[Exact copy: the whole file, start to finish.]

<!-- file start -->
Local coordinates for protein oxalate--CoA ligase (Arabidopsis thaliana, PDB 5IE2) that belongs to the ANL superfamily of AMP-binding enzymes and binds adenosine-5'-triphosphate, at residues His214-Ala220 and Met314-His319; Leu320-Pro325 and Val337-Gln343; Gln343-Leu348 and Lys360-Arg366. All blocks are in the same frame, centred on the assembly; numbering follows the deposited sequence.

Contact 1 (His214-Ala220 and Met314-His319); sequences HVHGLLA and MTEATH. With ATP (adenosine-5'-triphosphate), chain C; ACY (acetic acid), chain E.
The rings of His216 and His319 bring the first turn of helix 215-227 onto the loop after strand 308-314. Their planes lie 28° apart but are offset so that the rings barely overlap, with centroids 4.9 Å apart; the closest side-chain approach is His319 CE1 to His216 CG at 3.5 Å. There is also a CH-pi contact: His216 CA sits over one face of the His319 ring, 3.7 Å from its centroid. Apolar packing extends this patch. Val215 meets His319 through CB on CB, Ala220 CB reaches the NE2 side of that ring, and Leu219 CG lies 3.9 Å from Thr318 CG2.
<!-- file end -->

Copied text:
Local coordinates for protein oxalate--CoA ligase (Arabidopsis thaliana, PDB 5IE2) that belongs to the ANL superfamily of AMP-binding enzymes and binds adenosine-5'-triphosphate, at residues His214-Ala220 and Met314-His319; Leu320-Pro325 and Val337-Gln343; Gln343-Leu348 and Lys360-Arg366. All blocks are in the same frame, centred on the assembly; numbering follows the deposited sequence.

Contact 1 (His214-Ala220 and Met314-His319); sequences HVHGLLA and MTEATH. With ATP (adenosine-5'-triphosphate), chain C; ACY (acetic acid), chain E.
The rings of His216 and His319 bring the first turn of helix 215-227 onto the loop after strand 308-314. Their planes lie 28° apart but are offset so that the rings barely overlap, with centroids 4.9 Å apart; the closest side-chain approach is His319 CE1 to His216 CG at 3.5 Å. There is also a CH-pi contact: His216 CA sits over one face of the His319 ring, 3.7 Å from its centroid. Apolar packing extends this patch. Val215 meets His319 through CB on CB, Ala220 CB reaches the NE2 side of that ring, and Leu219 CG lies 3.9 Å from Thr318 CG2.